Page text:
After Acute Stroke, No Rush to Continue Antihypertensive Therapy

blood pressure hypertension
blood pressure hypertension
There is no urgency to administer preexisting antihypertensive therapy in the first few hours or days after stroke, unless indicated for other comorbid conditions.

A meta-analysis published in Hypertension1 compared the effects of continuing prestroke antihypertensive therapy vs pausing prestroke antihypertensive therapy on hospital admission for acute stroke.

Lisa J. Woodhouse, a medical statistician from the University of Nottingham in the United Kingdom, and colleagues identified 2 randomized controlled trials to include in the meta-analysis: COSSACS (Continue or Stop Post-Stroke Antihypertensives Collaborative Study) and ENOS (Efficacy of Nitric Oxide in Stroke trial), which included individual patient data from 2860 patients with ≤48 hours of acute stroke.2,3

The researchers found no significant association between continuation of prestroke antihypertensive therapy and risk for death, dependency, recurrent stroke, or neurological deterioration at follow-up vs stopping prestroke antihypertensive therapy (odds ratio, 0.96; 95% CI, 0.80-1.14).

There was also no significant association between continuing antihypertensive therapy and recurrent stroke or neurological deterioration, nor was there a significant benefit of continuing antihypertensive treatment in the acute stroke period, indicating that “[t]here is no urgency to administer preexisting antihypertensive therapy in the first few hours or days after stroke…unless indicated for other comorbid conditions.”

They continue, “Analyses for the effect of continuing versus stopping antihypertensives on death or dependency, by our predefined subgroups, including effect by drug class, baseline [blood pressure], and stroke subtype…showed no obvious effect, with the exception of the subgroup randomized within 12 hours of stroke onset, in which continuation (vs stopping) of antihypertensives was significantly associated with risk of worse outcome.”

It is unclear why continuation of antihypertensives was associated with worse outcomes in the subgroup randomized within 12 hours of stroke onset, especially given that previous studies found a benefit to continuing antihypertensives in this and earlier timeframes.3-5

Some possible explanations include the effect of chance; the penumbral and potentially salvageable tissue may be vulnerable to lower blood pressure after stroke; early continuation of medications may cause aspiration pneumonia in patients who have or develop dysphagia early after stroke; some classes of antihypertensives may provide a beneficial effect, whereas others may provide a detrimental effect; some patients may not regularly take their medication, so suddenly taking it regularly after stroke might cause abrupt and potentially dangerous blood pressure declines; and finally, the effect of antihypertensives may differ depending on premorbid blood pressure levels.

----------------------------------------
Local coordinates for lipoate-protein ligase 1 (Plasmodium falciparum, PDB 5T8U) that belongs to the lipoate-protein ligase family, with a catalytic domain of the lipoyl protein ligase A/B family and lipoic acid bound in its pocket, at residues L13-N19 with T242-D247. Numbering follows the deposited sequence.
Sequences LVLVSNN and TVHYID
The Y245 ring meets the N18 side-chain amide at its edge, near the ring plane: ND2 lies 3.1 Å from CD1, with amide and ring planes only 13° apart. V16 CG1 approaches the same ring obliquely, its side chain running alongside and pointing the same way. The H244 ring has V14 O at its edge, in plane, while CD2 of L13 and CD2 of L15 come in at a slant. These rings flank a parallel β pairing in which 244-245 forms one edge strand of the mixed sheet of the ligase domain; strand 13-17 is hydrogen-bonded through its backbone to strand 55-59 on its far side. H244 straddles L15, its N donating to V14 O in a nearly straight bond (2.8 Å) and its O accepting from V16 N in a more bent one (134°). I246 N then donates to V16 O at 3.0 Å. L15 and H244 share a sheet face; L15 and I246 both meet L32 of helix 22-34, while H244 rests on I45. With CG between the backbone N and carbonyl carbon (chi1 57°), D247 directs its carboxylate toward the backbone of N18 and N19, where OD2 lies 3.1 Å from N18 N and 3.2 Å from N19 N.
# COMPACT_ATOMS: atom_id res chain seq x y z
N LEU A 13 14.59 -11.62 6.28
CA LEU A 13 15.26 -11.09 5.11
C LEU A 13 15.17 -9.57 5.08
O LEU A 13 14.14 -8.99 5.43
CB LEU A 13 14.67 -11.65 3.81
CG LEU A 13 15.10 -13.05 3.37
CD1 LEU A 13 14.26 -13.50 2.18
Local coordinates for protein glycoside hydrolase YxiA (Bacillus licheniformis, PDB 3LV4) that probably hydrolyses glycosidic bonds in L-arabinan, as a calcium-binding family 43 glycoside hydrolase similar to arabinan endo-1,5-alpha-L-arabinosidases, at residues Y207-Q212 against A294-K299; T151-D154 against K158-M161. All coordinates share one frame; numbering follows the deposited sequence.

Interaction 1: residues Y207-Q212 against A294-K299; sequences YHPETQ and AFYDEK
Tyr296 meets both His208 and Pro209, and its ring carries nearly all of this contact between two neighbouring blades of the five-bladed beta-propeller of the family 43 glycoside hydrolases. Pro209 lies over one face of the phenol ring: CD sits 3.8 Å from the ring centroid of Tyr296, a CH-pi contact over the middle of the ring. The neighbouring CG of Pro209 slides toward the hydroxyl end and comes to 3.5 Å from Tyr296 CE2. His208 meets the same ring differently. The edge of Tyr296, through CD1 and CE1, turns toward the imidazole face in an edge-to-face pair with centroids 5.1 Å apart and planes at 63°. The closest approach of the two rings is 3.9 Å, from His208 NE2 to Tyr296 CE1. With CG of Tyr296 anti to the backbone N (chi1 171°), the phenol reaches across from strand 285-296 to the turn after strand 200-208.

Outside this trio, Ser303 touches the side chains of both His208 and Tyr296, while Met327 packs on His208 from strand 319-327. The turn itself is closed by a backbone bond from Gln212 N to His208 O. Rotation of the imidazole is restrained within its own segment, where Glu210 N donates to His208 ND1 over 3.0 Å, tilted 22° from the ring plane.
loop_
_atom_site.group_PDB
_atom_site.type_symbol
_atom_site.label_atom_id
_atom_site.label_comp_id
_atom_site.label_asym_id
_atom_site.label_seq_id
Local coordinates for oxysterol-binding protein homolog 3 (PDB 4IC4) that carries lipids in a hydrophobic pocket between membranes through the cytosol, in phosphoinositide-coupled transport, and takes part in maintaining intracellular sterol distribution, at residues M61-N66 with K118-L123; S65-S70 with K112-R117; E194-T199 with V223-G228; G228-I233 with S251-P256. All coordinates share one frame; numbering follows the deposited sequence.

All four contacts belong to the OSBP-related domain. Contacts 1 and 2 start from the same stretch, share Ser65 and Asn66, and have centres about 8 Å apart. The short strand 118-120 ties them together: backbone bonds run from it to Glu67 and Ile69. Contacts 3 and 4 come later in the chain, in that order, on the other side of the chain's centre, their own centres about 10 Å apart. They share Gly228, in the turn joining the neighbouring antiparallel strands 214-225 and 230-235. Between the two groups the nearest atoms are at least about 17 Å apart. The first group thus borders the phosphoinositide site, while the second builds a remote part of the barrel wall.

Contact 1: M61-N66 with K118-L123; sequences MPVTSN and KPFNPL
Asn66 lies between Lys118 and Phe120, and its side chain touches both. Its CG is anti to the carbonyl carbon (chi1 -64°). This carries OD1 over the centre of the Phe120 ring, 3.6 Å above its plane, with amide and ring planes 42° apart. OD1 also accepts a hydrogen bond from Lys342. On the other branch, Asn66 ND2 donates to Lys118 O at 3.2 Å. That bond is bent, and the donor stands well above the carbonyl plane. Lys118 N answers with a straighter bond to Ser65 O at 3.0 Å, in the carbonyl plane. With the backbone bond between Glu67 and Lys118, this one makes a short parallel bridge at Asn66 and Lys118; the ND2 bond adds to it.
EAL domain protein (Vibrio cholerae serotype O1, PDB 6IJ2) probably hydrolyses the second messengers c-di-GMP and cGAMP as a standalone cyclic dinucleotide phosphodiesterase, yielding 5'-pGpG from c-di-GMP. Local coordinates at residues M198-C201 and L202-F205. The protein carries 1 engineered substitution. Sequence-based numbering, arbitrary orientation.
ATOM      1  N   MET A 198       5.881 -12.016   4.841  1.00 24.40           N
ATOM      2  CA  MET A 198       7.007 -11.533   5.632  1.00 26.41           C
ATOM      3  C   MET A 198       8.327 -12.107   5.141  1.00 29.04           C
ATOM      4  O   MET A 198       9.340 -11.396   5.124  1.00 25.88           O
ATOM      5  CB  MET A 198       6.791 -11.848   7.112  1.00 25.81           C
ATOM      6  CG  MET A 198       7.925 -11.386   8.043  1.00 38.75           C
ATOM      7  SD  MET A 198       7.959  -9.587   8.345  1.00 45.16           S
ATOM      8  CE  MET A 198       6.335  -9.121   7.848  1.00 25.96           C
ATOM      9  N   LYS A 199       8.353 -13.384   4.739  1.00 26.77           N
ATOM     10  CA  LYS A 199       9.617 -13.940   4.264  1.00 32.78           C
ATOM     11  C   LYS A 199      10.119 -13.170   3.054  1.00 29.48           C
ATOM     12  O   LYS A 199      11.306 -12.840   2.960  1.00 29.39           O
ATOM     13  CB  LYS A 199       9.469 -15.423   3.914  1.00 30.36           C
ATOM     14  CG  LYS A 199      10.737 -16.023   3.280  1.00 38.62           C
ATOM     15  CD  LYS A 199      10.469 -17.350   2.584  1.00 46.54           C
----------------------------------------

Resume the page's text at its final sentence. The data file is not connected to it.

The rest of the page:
“In the absence of any ongoing or planned studies further examining this question, the main implication for clinical practice is that in the acute stroke period, clinicians should not rush to administer preexisting antihypertensive therapy, unless indicated by other comorbid conditions,” the investigators concluded. “Indeed, a reasonable approach would be to withhold BP-lowering drugs until patients are medically and neurologically stable, and are either able to swallow safely or enteral access via feeding tube has been obtained.”


  • This analysis is underpowered. Future trials would need to recruit over 10,000 participants to detect a difference between the 2 groups in the primary outcome. Applying these conclusions to all subgroups may therefore not be appropriate.
  • Selection bias may have been present in both trials due to their exclusion criteria.
  • Residual confounding may have still occurred even though statistical models were adjusted for several covariables.
  • Both trials were open label, and performance bias cannot be excluded.
  • There are limited data on patients recruited early after stroke onset. This should be a focus of future acute stroke blood pressure research.

Related Articles


1. Woodhouse LJ, Manning L, Potter JF, et al. Continuing or temporarily stopping prestroke antihypertensive medication in acute stroke. Hypertension. 2017;69:00-00.  doi:10.1161/HYPERTENSIONAHA.116.07982

2. Robinson TG, Potter JF, Ford GA, Bulpitt CJ, Chernova J, Jagger C, James MA, Knight J, Markus HS, Mistri AK, Poulter NRet al; for the COSSACS Investigators. Effects of antihypertensive treatment after acute stroke in the Continue or Stop Post-Stroke Antihypertensives Collaborative Study (COSSACS): a prospective, randomised, open, blinded-endpoint trial. Lancet Neurol. 2010;9:767–775. doi:10.1016/S1474-4422(10)70163-0

3. The ENOS Trial Investigators. Efficacy of nitric oxide, with or without continuing antihypertensive treatment, for management of high blood pressure in acute stroke (ENOS): a partial-factorial randomised controlled trial. Lancet. 2015;385:617–628.

4. Ankolekar S, Fuller M, Cross I, Renton C, Cox P, Sprigg N, Siriwardena AN, Bath PMet al. Feasibility of an ambulance-based stroke trial, and safety of glyceryl trinitrate in ultra-acute stroke: the rapid intervention with glyceryl trinitrate in Hypertensive Stroke Trial (RIGHT, ISRCTN66434824). Stroke. 2013;44:3120–3128. doi: 10.1161/STROKEAHA.113.001301

5. Anderson CS, Heeley E, Huang Y, et al; for the INTERACT2 Investigators. Rapid blood-pressure lowering in patients with acute intracerebral hemorrhage. N Engl J Med. 2013;368:2355–2365. doi:10.1056/NEJMoa1214609